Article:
June has been a good month for a number of reasons, but it's been an especially good month in the book department. I’ve been thoroughly and robustly turning pages all month long. Here’s what I’ve been reading in June…
-A few years back I came across a group called The Center for Pastor-Theologians. Their mission and vision is to see Pastors who love theology and take it seriously doing the work of theology in the context of local Churches. Too often the work of theology gets confined to the Academy (the Seminaries and Universities) and it never makes its way to the local Church setting.
But, throughout history, a large portion of scholarly theology has come from Pastors on the ground, leading and shepherding their Churches, teaching the Bible to normal people. This group, and this book, are geared at resurrecting that vision.
Also, as I noted last month, I am getting ready to preach a series on the ministry of Elders in the life of the Church, and I am currently revisiting this wonderful book on the topic by Dr. Benjamin Merkle.
-This month, I had the chance to be in Anaheim, California, which is the home of the former Crystal Cathedral (Now a Catholic Church called Christ Cathedral).
If you know anything about American Christian religion in the 20th century, then you know about the Crystal Cathedral, the Hour of Power, and Robert Schuller. It is my own opinion that Schuller was a false teacher and did much to prepare the way for the prosperity gospel that has now taken hold in America. But the Crystal Cathedral is a fascinating piece of American religious history nonetheless, and I would highly commend this wonderful history/study of Schuller's influence on American religion: The Glass Church by scholars Mark Mulder and Gerardo Marti.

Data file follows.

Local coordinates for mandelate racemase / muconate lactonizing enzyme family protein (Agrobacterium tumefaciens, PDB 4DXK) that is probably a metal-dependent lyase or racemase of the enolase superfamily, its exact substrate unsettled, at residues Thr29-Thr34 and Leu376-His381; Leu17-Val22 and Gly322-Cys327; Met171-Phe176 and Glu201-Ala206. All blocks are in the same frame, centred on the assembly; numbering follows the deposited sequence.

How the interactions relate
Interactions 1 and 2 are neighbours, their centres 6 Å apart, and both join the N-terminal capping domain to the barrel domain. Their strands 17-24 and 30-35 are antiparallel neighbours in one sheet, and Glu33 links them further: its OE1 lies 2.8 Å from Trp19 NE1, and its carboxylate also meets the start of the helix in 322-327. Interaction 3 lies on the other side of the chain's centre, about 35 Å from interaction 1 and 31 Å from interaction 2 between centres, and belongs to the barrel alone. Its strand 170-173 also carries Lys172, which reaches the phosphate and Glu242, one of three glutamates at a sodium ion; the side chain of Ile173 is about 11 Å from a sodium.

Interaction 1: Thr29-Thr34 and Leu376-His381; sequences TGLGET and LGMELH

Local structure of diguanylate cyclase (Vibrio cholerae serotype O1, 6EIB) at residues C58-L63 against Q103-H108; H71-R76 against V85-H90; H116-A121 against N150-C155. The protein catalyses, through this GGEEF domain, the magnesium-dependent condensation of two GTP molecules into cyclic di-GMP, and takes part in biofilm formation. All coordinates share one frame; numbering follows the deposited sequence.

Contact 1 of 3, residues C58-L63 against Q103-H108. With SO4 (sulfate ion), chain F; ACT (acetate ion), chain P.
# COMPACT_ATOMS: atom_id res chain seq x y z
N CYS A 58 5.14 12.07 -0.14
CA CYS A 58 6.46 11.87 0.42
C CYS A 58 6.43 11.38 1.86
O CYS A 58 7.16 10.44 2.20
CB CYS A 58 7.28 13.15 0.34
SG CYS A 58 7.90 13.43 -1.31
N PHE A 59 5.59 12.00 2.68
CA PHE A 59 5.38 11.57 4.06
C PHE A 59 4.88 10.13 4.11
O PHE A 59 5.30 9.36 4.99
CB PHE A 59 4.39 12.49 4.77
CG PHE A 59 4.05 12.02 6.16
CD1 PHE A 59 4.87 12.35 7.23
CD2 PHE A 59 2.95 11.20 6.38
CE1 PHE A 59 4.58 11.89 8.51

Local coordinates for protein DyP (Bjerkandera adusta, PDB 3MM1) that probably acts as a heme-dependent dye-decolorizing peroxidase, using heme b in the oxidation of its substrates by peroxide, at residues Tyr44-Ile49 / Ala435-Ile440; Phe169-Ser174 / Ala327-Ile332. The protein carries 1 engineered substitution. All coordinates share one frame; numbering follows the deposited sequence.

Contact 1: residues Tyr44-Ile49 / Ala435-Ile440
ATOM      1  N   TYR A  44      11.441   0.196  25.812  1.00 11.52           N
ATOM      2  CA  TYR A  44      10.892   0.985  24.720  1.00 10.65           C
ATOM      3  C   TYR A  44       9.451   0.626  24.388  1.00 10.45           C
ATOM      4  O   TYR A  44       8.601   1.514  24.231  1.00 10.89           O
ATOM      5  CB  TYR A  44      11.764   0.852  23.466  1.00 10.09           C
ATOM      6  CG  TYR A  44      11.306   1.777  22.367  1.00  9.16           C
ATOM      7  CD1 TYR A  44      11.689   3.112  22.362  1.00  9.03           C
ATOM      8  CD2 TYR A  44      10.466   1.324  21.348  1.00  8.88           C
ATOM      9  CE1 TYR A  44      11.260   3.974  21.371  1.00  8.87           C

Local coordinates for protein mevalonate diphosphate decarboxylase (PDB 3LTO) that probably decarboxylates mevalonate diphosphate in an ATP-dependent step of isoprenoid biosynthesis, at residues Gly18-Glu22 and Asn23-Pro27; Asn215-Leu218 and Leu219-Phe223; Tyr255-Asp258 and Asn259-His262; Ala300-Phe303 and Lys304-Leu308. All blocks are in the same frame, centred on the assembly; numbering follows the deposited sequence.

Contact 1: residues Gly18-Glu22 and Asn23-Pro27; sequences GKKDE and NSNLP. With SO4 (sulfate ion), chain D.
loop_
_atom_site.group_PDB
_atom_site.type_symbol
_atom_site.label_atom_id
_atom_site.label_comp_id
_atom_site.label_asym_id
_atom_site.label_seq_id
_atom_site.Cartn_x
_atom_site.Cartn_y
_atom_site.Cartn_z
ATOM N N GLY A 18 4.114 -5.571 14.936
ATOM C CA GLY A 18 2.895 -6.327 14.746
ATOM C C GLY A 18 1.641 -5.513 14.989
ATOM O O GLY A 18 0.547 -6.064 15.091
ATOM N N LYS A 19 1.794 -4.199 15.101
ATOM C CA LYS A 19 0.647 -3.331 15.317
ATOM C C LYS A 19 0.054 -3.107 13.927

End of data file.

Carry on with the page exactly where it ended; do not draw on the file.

-I recently heard about a book called From Strength to Strength while listening to a podcast, and found the conversation compelling. So, I ordered the book and read it pretty quickly…just a few days, actually. The book is an easy read, and contains some hard hitting realities and compelling concepts. Not everything the authors put forward can be accepted inside a Christian worldview, but there are lots of helpful things and it is a worthy read.
My wife was concerned I was entering a mid-life crisis when she saw the subtitle; but no worries, no crisis…yet.
-This month, I’ve picked up an autobiography by David Goggins. Goggins is an incredible athlete with an incredible life story. His life began in difficulty, and that followed him into his adult years. Eventually, he found himself in BUD/S training to become a Navy Seal, an elite Special Warfare operator in the United States Navy (I love reading about those guys!). Anyhow, Goggins was not only a successful Navy Seal, but went on to become one of the world’s most accomplished ultra-marathon runners (100+ miles), and held the Guinness World Record for most pull-ups in 17 hours (4,030!).
A word of Caution: Goggins is not a Christian, and does not claim to be. It is a compelling story, but the book is full of vulgar language. Just an FYI before you read it.
-This month, as I noted, I had the privilege of traveling to California and was able to visit both the Sequoia and Yosemite National Parks.
These Parks are, no doubt, some of the most stunning natural landscapes our Country has to offer. While I was certainly taken with the visual beauty of the Parks, there is a man who puts the beauty of these landscapes into words like no other. His name was John Muir, and he is considered to be the father of the U.S. National Park system. This book is a selection of his writings in which he discusses the beauty of both Sequoia and Yosemite, among other things.